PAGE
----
Poring through disc after disc, I was consistently impressed with how little the ST130 G4 revealed itself. Images with bright, pure-white areas always provided the best chance to look for artifacts, and from my normal seating position (13 feet back from a 10-foot-wide 2.35:1 aspect ratio screen) they were barely visible. During my testing, I had a fellow professional calibrator visit who shared my opinions on the previous-generation ST130 (he currently has one in his theater), and he also commented on how much more transparent the new screen was with all the movie scenes we viewed. Now, after spending a few weeks viewing with the ST130 G4, I continue to be impressed, and I'm also downright smitten with the extra brightness I'm getting with 4K/ HDR images after switching out the ST100.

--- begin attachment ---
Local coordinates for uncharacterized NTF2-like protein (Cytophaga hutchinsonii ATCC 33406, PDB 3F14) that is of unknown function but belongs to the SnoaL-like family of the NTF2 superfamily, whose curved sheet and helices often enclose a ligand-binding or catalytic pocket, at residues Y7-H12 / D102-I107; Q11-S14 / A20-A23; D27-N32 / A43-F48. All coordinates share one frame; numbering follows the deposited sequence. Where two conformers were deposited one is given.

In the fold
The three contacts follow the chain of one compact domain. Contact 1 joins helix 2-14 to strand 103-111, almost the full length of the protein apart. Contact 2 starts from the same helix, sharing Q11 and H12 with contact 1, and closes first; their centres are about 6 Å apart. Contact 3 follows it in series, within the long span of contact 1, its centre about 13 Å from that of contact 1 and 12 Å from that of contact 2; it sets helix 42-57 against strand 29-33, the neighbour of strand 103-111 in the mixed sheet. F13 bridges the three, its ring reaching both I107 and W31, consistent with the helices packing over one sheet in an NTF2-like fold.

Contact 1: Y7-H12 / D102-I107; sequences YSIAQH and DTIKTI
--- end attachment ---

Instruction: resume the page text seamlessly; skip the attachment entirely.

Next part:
When it comes to a reference screen, I still put Stewart Filmscreen's StudioTek 100, a material that imparts almost nothing on the image reflecting off of it, at the top of the heap. But the ST100 is also a material that demands a near-perfect, black-hole viewing environment, and a projector that provides sufficient brightness—a difficult proposition when you move to larger screen sizes. The company's new StudioTek 130 G4 screen material narrows the performance gap between the two lines and provides a great new option for those seeking a brightness bump without the artifacts that typically accompany gain screens. I think only the pickiest videophile would find texture to be an issue with this new screen, and then only if they were going out of their way to spot it. With the new ST130 G4, Stewart has massively improved what was already one of the industry's best screens. If you're looking for a true reference gain screen for your theater, it should be at the top of your list.

Stewart Filmscreen